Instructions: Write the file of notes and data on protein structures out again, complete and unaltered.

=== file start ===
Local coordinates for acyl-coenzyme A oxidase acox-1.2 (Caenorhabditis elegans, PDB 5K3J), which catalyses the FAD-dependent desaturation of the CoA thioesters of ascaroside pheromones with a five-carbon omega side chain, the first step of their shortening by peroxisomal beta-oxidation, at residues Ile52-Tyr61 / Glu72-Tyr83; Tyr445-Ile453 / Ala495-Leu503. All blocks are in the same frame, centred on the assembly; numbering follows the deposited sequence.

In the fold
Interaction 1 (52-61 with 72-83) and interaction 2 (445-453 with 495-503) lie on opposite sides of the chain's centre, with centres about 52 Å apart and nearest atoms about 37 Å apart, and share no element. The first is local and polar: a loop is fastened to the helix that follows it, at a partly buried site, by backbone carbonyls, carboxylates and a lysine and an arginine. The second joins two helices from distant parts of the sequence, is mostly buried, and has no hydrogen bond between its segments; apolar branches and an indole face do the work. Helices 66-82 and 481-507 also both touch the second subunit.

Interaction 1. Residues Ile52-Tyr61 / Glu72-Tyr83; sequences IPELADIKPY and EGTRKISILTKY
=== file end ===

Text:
Local coordinates for acyl-coenzyme A oxidase acox-1.2 (Caenorhabditis elegans, PDB 5K3J), which catalyses the FAD-dependent desaturation of the CoA thioesters of ascaroside pheromones with a five-carbon omega side chain, the first step of their shortening by peroxisomal beta-oxidation, at residues Ile52-Tyr61 / Glu72-Tyr83; Tyr445-Ile453 / Ala495-Leu503. All blocks are in the same frame, centred on the assembly; numbering follows the deposited sequence.

In the fold
Interaction 1 (52-61 with 72-83) and interaction 2 (445-453 with 495-503) lie on opposite sides of the chain's centre, with centres about 52 Å apart and nearest atoms about 37 Å apart, and share no element. The first is local and polar: a loop is fastened to the helix that follows it, at a partly buried site, by backbone carbonyls, carboxylates and a lysine and an arginine. The second joins two helices from distant parts of the sequence, is mostly buried, and has no hydrogen bond between its segments; apolar branches and an indole face do the work. Helices 66-82 and 481-507 also both touch the second subunit.

Interaction 1. Residues Ile52-Tyr61 / Glu72-Tyr83; sequences IPELADIKPY and EGTRKISILTKY